When the Academy of Motion Picture Arts & Sciences announced it’s doubling the number of Best Picture nominees to ten, my first thought was “gawd, that means the Oscars will run even longer than ever!” My second thought was “will they be able to find ten worthy films.” Odds are there are now going to be at least one or two “artsy-fartsy” (sorry Arty Chick) movies on the list that no one has ever heard of and those of us who try to see ALL of the nominated films each year will feel compelled to go see.

So is it a ploy to sell more tickets and DVDs? God knows Hollywood is hurting just like everyone else. Apparently not, according to the “Company Town” blog in the LA Times, “few nominated films get a significant bump in ticket or DVD sales.” And several articles have pointed out that studio execs are reluctant to spend even more on those “For Your Consideration” ad campaigns.

Who knows what’s behind it? Maybe the Academy was bored or questioning its relevance. Maybe it wanted to mess with everyone’s Oscar office pool odds. I just know that I don’t particularly like the idea and I want to know what you think. Leave a comment.

5 thoughts on “Ten Best Picture nominees… Really? What do you think?”
  1. I read this and had similar thoughts. I cannot for the life of me see what good it will do to have more choices. We’ll have 10 “Academy Award Nominated” each year now, but I think there will be more mass market films on the list, not more artsy ones. I think the disgruntled public was more upset over Batman not getting the nod than anything. Maybe that was what the Oscars were supposed to be in the first place, a people’s choice of best films. I looked at the news feeds and they mentioned all the things that “could” have been nominated last year: “Dark Knight,” sure, but also “The Wrestler”,”WALL-E”, “Happy-Go-Lucky”(loved it), “Frozen River” (good but not mainstream), “Synecdoche, New York”, “Man on Wire”(it would be nice if a documentary could make it to the top category), “Vicky Cristina Barcelona” (it was a great film), “Waltz With Bashir” and “Iron Man” (mainstream again.)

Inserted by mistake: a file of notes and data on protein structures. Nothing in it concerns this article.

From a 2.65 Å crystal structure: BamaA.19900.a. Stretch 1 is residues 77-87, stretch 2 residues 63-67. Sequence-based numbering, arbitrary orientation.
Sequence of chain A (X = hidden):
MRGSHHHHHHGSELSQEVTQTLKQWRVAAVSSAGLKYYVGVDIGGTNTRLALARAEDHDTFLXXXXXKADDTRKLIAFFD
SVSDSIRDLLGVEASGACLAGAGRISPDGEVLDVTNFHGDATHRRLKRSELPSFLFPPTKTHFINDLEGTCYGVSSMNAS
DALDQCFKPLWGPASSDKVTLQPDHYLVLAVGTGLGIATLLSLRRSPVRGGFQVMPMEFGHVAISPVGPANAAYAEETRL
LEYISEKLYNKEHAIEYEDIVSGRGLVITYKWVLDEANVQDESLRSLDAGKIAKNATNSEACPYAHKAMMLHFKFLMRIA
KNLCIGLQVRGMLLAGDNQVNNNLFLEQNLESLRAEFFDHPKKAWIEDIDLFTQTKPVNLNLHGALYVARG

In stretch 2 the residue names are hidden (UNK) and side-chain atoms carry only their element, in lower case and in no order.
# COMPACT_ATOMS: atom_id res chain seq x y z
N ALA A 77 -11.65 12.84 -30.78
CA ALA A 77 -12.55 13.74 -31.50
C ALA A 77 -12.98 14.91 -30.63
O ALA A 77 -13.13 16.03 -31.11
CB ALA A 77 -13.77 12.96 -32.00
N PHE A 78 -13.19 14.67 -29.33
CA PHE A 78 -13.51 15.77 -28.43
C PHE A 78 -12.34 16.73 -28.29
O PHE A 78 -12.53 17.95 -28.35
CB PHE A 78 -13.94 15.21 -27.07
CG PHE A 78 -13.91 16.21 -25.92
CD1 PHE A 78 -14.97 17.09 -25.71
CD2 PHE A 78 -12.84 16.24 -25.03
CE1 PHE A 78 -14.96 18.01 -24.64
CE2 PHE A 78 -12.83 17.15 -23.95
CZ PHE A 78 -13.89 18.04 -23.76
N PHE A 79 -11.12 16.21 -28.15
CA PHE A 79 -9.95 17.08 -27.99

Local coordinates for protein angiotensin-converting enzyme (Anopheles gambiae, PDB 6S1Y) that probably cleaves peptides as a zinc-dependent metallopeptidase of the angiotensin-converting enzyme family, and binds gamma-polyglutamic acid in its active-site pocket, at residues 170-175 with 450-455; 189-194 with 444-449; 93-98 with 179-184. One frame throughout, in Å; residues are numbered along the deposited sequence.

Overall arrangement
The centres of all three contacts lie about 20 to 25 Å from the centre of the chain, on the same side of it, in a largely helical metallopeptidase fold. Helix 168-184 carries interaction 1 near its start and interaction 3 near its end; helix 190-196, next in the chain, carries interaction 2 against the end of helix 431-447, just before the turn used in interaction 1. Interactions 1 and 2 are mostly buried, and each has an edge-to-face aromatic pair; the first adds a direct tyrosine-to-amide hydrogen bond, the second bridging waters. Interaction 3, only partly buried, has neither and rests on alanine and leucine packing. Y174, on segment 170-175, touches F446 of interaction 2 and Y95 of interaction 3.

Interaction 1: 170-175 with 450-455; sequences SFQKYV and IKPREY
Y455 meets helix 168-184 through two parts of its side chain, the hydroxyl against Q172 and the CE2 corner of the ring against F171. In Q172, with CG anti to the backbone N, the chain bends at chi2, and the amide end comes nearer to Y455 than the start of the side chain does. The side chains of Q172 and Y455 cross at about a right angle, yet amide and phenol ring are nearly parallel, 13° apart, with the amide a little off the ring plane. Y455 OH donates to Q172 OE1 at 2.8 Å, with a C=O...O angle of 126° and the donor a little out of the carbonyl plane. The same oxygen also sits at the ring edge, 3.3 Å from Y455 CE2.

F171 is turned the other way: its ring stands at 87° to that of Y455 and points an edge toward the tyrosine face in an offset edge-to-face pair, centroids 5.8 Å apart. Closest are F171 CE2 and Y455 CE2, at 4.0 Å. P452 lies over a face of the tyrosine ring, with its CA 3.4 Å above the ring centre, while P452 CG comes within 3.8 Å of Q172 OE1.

I can only imagine if the field were more clogged. I wonder if the voting members are still a bunch of old folks. I had friends in LA when I was out there who voted for some of them cause they didn’t really go to the movies, just a screening or two and the DVD screeners. Big movies that got press were voted for more than the small films, just cause they didn’t have the time or energy to really see a lot. I think the Oscars are a bit of a sham in really being about the best in any real way except for being a popularity contest.

  2. I thought more about this and I would love to know more about the behind the scenes wrangling that caused it. If the last Oscars had had 10, what would they have been? Would “The Dark Knight” have made it into that 10 or was it ignored? Was it #6? Did the voters in the Academy appreciate the film for its cinematic greatness (I did not) or was it just another big action/effects flick to them? Is it purely about the ratings of the broadcast? Why? Why? Why? Has anyone really answered that?

    The LA Times gives a hint with:

    The academy garnered $73.7 million in revenue related to the Oscars in its 2007-2008 fiscal year, according to the organization’s financial statements. Most all of that money came from the license fees paid by the Walt Disney Co. for domestic and international rights to the program. The academy’s total revenue for the year was $81.7 million.

    Of that, the academy spends $31.1 million to stage the Academy Awards, Oscar luncheons and the Governors Ball. The excess revenue is hugely important to the organization, helping it to sponsor an array of public events and exhibits, and pay for restoration work, film archives, financial grants to other institutions, student contests, screenwriting competitions and science and technology programs.

    I think it is entirely about keeping the revenue coming in and if that means giving the appearance of having more films to choose from for Best Picture, they’ll do that. But are they going to do away with Best Animated Picture now?

  3. I like a good “Top 10 list” as much as the next guy (or chick)… but when it comes to Oscar, there is a certain appeal to having the year’s “best” movie picks whittled down to five. With an expanded list, there won’t be nearly as much drama and arm-chair quarterbacking in the aftermath of the big announcement of nominees. Plus, the show will just get longer and longer to incorporate the additional nominees, unless – and this wouldn’t hurt – the producers eliminated some categories from the main broadcast. Then maybe I’d be okay with more Best Picture nods. Let’s face it, how many of us have seen those ‘shorts’? And do you have a CLUE how to distinguish best sound editing from best sound mixing?

    And – if you expand the list for Best Picture, doesn’t that just set up a fight on who’s left off the list for Best Director? I’m just sayin’…

  4. I have never understood how a film can get say Best Director and Best Actor and then not get the Best Picture Oscar. I agree with Mainstream Chick that you might need to expand the Best Director Category, too.

    But as for the Best Sound Mixing and Sound Editing, if they eliminated those, you can only imaging the noise those people might come up with.

  5. i predict it will fragment the vote so much that they will then need to have a primary to whittle down the list before the actual show. so maybe they’ll get 2 shows out of it…

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